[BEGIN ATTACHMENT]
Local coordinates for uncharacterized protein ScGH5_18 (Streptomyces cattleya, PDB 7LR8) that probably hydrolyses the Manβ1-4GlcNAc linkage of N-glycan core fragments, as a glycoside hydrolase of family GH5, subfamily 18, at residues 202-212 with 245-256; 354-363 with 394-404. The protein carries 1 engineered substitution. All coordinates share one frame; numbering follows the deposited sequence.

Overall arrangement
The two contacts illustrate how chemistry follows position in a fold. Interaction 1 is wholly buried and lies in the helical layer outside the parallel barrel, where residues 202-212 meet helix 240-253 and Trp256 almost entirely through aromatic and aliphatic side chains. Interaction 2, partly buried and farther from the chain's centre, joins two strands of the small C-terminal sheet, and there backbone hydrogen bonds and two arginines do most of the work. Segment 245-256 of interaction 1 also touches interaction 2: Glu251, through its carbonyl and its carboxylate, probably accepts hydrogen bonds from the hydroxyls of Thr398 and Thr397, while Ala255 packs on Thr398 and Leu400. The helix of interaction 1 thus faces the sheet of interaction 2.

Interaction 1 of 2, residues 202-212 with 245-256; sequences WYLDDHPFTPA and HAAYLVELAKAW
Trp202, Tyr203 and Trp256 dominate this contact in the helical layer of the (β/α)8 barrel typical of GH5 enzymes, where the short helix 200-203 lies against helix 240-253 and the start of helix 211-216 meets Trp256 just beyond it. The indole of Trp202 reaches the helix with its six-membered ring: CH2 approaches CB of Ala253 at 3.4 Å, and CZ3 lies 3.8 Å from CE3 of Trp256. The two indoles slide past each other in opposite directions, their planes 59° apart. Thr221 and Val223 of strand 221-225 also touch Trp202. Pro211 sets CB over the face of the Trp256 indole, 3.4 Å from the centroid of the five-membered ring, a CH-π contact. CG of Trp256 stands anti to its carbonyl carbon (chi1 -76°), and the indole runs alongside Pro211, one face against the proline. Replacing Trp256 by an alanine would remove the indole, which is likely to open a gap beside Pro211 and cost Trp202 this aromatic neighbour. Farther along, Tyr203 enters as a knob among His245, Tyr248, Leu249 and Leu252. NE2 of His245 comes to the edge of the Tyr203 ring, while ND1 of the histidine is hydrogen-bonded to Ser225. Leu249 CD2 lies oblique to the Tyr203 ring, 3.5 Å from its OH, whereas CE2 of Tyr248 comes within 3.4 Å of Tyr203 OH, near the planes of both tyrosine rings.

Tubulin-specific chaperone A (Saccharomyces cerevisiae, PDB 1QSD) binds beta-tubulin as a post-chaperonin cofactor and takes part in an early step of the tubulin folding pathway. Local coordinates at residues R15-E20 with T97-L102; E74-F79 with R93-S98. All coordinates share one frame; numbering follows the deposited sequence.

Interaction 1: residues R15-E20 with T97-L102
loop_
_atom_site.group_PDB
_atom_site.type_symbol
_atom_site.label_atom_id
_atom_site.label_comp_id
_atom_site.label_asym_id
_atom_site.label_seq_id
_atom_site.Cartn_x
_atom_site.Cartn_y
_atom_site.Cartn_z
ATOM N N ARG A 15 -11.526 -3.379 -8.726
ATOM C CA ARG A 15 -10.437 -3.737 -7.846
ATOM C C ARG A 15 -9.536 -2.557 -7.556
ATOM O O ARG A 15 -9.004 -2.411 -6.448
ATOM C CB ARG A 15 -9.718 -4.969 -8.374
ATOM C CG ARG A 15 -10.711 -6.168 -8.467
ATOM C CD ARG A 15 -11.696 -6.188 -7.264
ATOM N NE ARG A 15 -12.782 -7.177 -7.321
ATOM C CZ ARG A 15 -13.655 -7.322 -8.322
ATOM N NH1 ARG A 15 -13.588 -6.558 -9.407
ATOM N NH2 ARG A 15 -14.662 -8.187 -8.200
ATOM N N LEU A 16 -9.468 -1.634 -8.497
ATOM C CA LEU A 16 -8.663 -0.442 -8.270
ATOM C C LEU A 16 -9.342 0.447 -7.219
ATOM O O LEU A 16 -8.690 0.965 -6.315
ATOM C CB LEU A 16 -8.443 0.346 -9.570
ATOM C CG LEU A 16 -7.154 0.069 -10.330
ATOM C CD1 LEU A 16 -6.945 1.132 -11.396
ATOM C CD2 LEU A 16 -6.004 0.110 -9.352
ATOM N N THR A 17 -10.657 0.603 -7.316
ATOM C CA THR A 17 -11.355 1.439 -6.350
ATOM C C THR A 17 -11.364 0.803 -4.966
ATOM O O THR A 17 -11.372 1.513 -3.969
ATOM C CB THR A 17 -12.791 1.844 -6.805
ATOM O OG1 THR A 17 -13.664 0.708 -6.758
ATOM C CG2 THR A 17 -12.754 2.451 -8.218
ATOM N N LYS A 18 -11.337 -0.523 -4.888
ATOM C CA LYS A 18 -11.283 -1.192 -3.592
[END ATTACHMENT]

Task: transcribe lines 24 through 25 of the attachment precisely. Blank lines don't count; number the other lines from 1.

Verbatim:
ATOM C CD ARG A 15 -11.696 -6.188 -7.264
ATOM N NE ARG A 15 -12.782 -7.177 -7.321